First, the defendant argues that the government submitted knowingly false statements in a search warrant affidavit for 380 Allison Drive ("Southern Comfort") and that the government reinforced these falsities at a later evidentiary hearing [Doc. 169 pp. 4-5]. In particular, the defendant claims that the government misconstrued global positioning system ("GPS") data extracted from a GPS unit found in the Ford Edge abandoned during a high-speed chase [Id. at 6]. According to the defendant, the GPS data merely showed tracks on Rebel Ridge Road, not tracks directly leading to 124 Rebel Ridge Road. Thus, the defendant contends that the government agent made a false statement when he wrote that the GPS revealed "a track to the address of 124 Rebel Ridge Road," and the government improperly reinforced this false statement during the June 2, 2016, suppression hearing before Judge Shirley [Id. at 7-8]. The defendant claims that these falsities were "the only link between the GPS and 124 Rebel Ridge Road" and that the false statements were, therefore, material to the issuing magistrate's finding of probable cause to search Southern Comfort [Id. at 11].

The defendant also argues that the affidavit: (1) falsely stated that two men placed a deposit on Southern Comfort, (2) inaccurately described surveillance conducted at Southern Comfort, and (3) falsely alleged that law enforcement identified Witham as the driver of the Ford Edge. He specifically requests a Franks hearing on this matter [Id. at 6 (citing Franks v. Delaware, 438 U.S. 154 (1978))].5

In response to this argument, the government asserts that the defendant has demonstrated nothing more than potential "minor inconsistencies that do not negate the finding of probable cause," which is inadequate to justify a Franks hearing [Doc. 171 p. 2]. The government notes that neither the affidavit nor the prosecution during oral argument claimed that the GPS included a way point at 124 Rebel Ridge [Id. at 3]. Rather, both alleged several tracks that led to and around the address [Id.].

With regard to the issue of whether the affidavit incorrectly stated that two men placed a deposit on Southern Comfort, the government asserts that the defendant's "hyper-technical parsing of the affidavit's words regarding the information provided by Melissa Pless does not render the affidavit false or misleading" [Id. at 4]. As to the affidavit's description of the surveillance of Southern Comfort, the government contends that the defendant merely alleges that surveillance notes reflect multiple visitors at Southern Comfort, while the affidavit states that there were two men at the cabin, which does not demonstrate falsity [Id. at 4-5]. Finally, the government contends that the defendant's conclusory assertions with regard to law enforcement officers' identification of Witham, and other miscellaneous arguments, fail to meet Franks's requirements [Id. at 5-8].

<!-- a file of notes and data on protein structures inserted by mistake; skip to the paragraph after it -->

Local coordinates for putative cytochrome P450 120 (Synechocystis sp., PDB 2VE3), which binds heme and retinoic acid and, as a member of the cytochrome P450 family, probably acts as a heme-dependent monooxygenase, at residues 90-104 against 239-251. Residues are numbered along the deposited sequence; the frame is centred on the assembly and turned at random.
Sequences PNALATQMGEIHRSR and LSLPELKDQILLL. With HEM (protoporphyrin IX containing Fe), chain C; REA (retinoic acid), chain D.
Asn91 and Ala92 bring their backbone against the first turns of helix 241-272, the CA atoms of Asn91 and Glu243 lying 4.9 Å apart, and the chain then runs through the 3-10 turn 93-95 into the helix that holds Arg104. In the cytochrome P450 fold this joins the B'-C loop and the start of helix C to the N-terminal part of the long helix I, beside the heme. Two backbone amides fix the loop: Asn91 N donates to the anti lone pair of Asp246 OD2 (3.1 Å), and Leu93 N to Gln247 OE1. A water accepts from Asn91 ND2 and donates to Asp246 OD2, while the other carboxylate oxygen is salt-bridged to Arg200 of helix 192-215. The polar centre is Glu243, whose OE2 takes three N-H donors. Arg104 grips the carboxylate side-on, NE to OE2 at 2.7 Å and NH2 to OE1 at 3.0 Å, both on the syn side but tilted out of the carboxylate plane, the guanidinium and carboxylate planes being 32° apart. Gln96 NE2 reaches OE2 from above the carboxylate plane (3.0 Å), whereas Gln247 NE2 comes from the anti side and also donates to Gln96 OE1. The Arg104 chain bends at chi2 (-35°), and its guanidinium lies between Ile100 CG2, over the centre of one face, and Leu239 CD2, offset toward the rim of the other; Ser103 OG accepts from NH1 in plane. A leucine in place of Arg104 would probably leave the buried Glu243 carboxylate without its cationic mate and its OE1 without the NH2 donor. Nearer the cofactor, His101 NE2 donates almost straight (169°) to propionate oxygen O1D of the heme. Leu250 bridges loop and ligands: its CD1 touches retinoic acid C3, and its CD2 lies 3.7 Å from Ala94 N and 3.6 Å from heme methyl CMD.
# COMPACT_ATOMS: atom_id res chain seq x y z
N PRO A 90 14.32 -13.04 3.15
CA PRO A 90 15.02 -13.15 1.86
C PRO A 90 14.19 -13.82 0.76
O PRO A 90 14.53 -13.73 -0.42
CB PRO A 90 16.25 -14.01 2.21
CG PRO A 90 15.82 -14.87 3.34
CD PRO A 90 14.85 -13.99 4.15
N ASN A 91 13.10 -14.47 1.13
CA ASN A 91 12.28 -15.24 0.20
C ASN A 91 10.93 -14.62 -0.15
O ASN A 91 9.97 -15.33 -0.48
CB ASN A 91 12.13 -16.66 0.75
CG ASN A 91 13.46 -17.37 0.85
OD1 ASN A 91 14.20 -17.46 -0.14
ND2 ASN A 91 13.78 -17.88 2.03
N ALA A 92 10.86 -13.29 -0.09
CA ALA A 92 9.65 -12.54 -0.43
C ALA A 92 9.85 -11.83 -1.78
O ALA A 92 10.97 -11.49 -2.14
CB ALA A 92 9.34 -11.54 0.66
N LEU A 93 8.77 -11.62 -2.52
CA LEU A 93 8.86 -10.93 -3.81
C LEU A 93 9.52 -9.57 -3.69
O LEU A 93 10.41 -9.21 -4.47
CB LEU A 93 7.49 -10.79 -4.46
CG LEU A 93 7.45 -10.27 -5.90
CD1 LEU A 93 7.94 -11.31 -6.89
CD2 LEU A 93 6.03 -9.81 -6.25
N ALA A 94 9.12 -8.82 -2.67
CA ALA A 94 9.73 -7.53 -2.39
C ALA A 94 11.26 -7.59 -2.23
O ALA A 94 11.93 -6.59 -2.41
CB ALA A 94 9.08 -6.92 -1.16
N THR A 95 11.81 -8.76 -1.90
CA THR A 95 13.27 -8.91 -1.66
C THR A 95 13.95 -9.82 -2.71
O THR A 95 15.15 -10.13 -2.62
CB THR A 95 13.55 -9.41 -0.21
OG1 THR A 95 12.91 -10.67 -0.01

Indeed, a "defendant who challenges the veracity of statements made in an affidavit that formed the basis for a warrant has a heavy burden." United States v. Bennett, 905 F.2d 931, 934 (6th Cir. 1990). The defendant must "point to specific false statements that he claims were made intentionally or with reckless disregard for the truth"; "accompany his allegations with an offer of proof"; and "provide supporting affidavits or explain their absence." Id. Even where a defendant meets these requirements, he will still lose his challenge if, "absent the challenged statements, there remains sufficient content in the affidavit to support a finding of probable cause." Id. "The affidavit is judged on the adequacy of what it does contain, not on what it lacks, or on what a critic might say should have been added." United States v. Allen, 211 F.3d 970, 975 (6th Cir. 2000) (en banc). In short, a defendant "cannot succeed in his challenge to the search warrant by demonstrating non-material negligence, carelessness, and innocent mistakes." United States v. Ayen, 997 F.2d 1150, 1153 (6th Cir. 1993).

The Court finds that the defendant has not met the heavy burden required in order to receive a post-trial Franks hearing, or to receive a new trial based on the alleged falsities. At most, the defendant has presented minor inconsistencies in the descriptions of GPS points, accounts of how many men placed a deposit on Southern Comfort, and reports of who came and went from the cabin during surveillance. The defendant provides no evidence either that these differing statements were made intentionally or recklessly, or that they were material to the magistrate judge's finding of probable cause.